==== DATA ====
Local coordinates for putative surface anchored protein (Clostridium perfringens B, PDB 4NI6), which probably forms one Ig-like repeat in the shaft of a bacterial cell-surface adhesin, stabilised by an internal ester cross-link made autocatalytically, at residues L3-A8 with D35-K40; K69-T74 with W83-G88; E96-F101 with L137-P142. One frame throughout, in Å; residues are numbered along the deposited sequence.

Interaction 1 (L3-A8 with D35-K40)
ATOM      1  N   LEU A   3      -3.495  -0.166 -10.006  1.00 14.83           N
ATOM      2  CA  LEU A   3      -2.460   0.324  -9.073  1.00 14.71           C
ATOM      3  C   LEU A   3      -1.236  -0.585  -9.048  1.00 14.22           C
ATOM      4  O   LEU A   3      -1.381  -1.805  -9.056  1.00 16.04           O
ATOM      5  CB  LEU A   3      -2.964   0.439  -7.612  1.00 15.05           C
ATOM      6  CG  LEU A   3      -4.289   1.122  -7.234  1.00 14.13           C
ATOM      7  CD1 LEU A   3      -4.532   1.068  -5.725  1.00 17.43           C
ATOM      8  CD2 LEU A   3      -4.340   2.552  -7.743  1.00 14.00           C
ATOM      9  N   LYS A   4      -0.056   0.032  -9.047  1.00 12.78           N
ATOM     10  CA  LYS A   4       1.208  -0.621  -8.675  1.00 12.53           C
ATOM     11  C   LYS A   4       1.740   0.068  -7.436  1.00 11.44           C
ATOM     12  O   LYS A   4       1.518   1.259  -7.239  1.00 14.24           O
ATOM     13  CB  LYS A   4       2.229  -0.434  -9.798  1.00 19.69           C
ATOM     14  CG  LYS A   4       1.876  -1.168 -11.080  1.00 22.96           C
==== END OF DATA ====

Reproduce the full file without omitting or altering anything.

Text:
Local coordinates for putative surface anchored protein (Clostridium perfringens B, PDB 4NI6), which probably forms one Ig-like repeat in the shaft of a bacterial cell-surface adhesin, stabilised by an internal ester cross-link made autocatalytically, at residues L3-A8 with D35-K40; K69-T74 with W83-G88; E96-F101 with L137-P142. One frame throughout, in Å; residues are numbered along the deposited sequence.

Interaction 1 (L3-A8 with D35-K40)
ATOM      1  N   LEU A   3      -3.495  -0.166 -10.006  1.00 14.83           N
ATOM      2  CA  LEU A   3      -2.460   0.324  -9.073  1.00 14.71           C
ATOM      3  C   LEU A   3      -1.236  -0.585  -9.048  1.00 14.22           C
ATOM      4  O   LEU A   3      -1.381  -1.805  -9.056  1.00 16.04           O
ATOM      5  CB  LEU A   3      -2.964   0.439  -7.612  1.00 15.05           C
ATOM      6  CG  LEU A   3      -4.289   1.122  -7.234  1.00 14.13           C
ATOM      7  CD1 LEU A   3      -4.532   1.068  -5.725  1.00 17.43           C
ATOM      8  CD2 LEU A   3      -4.340   2.552  -7.743  1.00 14.00           C
ATOM      9  N   LYS A   4      -0.056   0.032  -9.047  1.00 12.78           N
ATOM     10  CA  LYS A   4       1.208  -0.621  -8.675  1.00 12.53           C
ATOM     11  C   LYS A   4       1.740   0.068  -7.436  1.00 11.44           C
ATOM     12  O   LYS A   4       1.518   1.259  -7.239  1.00 14.24           O
ATOM     13  CB  LYS A   4       2.229  -0.434  -9.798  1.00 19.69           C
ATOM     14  CG  LYS A   4       1.876  -1.168 -11.080  1.00 22.96           C